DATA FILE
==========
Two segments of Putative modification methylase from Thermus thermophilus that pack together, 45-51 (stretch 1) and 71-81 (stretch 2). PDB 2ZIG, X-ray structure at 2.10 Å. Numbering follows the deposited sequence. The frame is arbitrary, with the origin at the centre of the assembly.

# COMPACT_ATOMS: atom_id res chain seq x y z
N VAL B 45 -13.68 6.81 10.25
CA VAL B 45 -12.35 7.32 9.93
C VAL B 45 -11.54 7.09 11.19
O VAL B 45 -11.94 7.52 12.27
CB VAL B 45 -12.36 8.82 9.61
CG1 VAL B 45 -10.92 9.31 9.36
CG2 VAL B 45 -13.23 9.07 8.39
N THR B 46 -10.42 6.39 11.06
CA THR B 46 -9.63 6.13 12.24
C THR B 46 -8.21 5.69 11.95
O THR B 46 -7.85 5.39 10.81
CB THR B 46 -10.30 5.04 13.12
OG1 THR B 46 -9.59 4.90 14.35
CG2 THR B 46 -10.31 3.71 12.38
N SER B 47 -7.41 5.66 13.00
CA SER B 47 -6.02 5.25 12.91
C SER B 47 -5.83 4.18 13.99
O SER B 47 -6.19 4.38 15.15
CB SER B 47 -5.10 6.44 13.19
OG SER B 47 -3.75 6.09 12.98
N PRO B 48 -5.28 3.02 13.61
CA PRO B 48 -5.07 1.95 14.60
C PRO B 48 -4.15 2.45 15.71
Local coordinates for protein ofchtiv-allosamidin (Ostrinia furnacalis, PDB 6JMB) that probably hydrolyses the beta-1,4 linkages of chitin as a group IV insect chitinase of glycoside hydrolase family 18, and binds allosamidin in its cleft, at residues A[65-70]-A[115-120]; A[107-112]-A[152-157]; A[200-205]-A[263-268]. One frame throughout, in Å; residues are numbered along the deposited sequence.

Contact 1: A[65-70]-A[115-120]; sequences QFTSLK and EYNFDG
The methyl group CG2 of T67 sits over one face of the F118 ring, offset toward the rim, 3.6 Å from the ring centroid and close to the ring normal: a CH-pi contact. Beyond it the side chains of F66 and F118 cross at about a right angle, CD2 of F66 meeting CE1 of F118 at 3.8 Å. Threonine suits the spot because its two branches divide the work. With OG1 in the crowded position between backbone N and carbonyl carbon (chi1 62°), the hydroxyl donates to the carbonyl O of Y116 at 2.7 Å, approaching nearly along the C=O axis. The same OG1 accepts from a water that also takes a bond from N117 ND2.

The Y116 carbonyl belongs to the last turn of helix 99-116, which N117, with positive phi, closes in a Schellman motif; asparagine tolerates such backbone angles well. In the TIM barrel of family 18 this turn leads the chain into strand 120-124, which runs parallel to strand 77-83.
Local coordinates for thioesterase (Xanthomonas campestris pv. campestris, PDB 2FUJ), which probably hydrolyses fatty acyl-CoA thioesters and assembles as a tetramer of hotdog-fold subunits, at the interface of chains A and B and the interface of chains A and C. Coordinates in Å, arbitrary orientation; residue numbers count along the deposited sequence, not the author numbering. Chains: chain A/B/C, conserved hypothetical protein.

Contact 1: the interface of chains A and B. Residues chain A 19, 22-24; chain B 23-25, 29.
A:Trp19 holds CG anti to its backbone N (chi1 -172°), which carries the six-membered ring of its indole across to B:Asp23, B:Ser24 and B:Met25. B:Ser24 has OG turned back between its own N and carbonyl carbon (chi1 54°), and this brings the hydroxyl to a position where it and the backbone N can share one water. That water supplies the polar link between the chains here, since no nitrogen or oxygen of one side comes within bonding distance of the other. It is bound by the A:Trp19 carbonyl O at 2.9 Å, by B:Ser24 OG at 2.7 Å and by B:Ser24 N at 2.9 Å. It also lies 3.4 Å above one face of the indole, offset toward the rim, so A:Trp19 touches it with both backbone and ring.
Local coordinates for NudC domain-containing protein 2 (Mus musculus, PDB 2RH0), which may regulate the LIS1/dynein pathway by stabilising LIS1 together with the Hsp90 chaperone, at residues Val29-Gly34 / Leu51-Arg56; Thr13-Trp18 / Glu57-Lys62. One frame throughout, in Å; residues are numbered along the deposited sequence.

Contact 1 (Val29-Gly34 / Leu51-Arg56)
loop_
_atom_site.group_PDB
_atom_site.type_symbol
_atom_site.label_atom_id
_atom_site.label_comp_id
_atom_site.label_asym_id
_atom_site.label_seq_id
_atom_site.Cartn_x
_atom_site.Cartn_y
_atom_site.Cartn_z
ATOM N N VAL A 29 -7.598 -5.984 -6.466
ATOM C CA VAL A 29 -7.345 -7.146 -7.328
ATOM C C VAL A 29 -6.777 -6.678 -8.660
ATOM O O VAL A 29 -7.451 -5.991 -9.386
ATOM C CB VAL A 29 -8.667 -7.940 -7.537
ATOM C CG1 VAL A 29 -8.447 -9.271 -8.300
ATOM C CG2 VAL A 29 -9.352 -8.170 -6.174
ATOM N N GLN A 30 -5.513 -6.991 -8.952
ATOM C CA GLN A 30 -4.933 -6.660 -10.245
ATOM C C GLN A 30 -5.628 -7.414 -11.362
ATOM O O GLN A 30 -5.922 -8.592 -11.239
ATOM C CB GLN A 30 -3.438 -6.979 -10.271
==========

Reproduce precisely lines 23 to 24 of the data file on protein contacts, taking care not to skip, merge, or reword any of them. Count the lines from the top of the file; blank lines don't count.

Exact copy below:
N PRO B 48 -5.28 3.02 13.61
CA PRO B 48 -5.07 1.95 14.60